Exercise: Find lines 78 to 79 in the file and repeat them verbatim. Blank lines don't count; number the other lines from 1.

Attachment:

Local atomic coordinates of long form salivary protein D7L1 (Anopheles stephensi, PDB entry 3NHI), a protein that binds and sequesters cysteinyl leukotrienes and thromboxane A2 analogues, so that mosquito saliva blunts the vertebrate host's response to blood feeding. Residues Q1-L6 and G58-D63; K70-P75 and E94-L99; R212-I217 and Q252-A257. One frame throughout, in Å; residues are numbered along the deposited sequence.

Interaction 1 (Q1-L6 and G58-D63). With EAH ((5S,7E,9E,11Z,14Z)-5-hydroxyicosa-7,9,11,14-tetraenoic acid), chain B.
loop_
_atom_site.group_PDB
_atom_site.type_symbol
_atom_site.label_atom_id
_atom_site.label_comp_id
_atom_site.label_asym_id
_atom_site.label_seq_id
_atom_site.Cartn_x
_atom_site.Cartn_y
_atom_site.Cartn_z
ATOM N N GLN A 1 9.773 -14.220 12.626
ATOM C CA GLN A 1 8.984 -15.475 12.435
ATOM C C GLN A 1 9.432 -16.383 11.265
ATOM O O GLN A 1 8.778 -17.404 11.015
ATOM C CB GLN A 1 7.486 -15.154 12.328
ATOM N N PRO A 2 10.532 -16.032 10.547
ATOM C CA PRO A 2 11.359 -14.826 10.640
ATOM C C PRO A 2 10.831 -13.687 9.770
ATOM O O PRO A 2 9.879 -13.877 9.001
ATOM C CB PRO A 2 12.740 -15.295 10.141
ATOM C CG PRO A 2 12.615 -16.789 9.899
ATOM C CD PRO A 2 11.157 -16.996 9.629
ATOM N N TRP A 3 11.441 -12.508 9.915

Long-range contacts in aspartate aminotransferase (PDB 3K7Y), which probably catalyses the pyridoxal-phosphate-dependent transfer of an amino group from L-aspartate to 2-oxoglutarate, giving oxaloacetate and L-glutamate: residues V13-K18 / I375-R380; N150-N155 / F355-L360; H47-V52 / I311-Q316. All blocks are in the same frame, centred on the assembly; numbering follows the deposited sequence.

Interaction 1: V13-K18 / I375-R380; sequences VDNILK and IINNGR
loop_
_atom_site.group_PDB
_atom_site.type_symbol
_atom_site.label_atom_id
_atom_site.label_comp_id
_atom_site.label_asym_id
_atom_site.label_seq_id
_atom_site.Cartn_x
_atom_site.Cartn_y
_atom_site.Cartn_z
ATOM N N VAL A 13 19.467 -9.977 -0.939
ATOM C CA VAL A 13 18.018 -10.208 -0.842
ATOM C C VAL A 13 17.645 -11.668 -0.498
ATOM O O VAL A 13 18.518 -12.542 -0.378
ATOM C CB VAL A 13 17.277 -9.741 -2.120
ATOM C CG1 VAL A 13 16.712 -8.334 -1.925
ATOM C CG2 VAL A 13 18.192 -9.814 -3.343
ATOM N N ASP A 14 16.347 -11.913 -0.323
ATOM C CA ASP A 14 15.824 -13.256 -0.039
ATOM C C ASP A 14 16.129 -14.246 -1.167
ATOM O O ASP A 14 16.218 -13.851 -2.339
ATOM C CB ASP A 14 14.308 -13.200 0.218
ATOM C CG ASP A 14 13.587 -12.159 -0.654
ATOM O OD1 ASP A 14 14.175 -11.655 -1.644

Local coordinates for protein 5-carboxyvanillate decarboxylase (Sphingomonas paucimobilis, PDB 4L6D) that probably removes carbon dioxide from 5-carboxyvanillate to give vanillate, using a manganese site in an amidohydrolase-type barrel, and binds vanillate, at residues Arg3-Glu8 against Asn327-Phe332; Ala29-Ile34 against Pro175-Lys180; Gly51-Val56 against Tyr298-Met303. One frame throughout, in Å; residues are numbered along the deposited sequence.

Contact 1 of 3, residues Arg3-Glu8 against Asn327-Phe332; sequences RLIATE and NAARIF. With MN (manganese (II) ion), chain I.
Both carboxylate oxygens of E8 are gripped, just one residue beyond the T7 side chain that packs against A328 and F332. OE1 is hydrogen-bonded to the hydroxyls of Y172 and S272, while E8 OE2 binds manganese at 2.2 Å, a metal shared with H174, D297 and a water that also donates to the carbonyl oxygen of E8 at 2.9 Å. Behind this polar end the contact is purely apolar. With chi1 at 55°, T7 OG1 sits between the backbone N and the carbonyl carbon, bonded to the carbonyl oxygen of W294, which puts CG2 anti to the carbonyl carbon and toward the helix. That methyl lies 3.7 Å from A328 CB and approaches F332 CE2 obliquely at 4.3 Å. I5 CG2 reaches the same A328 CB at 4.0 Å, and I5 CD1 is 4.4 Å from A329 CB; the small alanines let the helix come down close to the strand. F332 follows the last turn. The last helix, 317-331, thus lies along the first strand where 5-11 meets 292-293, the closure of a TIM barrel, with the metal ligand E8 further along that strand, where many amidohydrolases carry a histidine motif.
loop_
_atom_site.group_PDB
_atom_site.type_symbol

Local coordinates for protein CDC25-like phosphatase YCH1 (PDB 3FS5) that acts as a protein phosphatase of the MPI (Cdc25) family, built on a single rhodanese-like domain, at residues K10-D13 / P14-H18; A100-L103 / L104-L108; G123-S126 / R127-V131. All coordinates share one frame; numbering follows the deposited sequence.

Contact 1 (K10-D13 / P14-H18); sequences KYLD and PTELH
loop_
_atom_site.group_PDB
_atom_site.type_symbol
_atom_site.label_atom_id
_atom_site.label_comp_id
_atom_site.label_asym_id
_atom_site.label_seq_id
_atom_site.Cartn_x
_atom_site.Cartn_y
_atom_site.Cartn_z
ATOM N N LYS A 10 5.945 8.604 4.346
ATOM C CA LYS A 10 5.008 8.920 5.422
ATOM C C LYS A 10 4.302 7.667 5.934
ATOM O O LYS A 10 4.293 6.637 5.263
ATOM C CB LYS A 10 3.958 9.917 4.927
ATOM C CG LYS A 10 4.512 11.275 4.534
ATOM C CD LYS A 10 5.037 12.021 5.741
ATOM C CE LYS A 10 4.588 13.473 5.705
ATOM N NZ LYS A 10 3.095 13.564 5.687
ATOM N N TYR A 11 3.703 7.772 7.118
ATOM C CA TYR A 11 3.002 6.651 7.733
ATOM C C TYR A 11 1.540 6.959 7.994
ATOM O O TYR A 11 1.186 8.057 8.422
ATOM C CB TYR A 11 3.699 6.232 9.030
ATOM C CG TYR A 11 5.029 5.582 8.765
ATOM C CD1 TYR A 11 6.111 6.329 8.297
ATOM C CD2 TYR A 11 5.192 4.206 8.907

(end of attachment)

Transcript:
ATOM N NZ LYS A 10 3.095 13.564 5.687
ATOM N N TYR A 11 3.703 7.772 7.118